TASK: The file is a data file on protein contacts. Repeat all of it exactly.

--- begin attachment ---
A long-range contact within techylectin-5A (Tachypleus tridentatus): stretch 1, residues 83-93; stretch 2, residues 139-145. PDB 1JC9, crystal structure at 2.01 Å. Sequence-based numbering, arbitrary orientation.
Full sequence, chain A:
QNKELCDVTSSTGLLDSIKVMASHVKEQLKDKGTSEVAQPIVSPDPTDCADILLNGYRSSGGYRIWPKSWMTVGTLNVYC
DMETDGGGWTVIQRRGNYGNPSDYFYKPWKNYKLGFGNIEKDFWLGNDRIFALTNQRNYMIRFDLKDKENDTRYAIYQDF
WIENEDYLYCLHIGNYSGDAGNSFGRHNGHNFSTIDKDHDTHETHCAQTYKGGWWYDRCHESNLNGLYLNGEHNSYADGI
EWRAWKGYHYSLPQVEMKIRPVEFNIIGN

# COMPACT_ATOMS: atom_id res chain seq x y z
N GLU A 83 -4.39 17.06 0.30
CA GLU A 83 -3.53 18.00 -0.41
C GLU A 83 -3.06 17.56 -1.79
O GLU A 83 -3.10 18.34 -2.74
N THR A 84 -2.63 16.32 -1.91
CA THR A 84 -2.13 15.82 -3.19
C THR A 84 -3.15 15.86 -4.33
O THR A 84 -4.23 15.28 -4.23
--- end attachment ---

A long-range contact within techylectin-5A (Tachypleus tridentatus): stretch 1, residues 83-93; stretch 2, residues 139-145. PDB 1JC9, crystal structure at 2.01 Å. Sequence-based numbering, arbitrary orientation.
Full sequence, chain A:
QNKELCDVTSSTGLLDSIKVMASHVKEQLKDKGTSEVAQPIVSPDPTDCADILLNGYRSSGGYRIWPKSWMTVGTLNVYC
DMETDGGGWTVIQRRGNYGNPSDYFYKPWKNYKLGFGNIEKDFWLGNDRIFALTNQRNYMIRFDLKDKENDTRYAIYQDF
WIENEDYLYCLHIGNYSGDAGNSFGRHNGHNFSTIDKDHDTHETHCAQTYKGGWWYDRCHESNLNGLYLNGEHNSYADGI
EWRAWKGYHYSLPQVEMKIRPVEFNIIGN

# COMPACT_ATOMS: atom_id res chain seq x y z
N GLU A 83 -4.39 17.06 0.30
CA GLU A 83 -3.53 18.00 -0.41
C GLU A 83 -3.06 17.56 -1.79
O GLU A 83 -3.10 18.34 -2.74
N THR A 84 -2.63 16.32 -1.91
CA THR A 84 -2.13 15.82 -3.19
C THR A 84 -3.15 15.86 -4.33
O THR A 84 -4.23 15.28 -4.23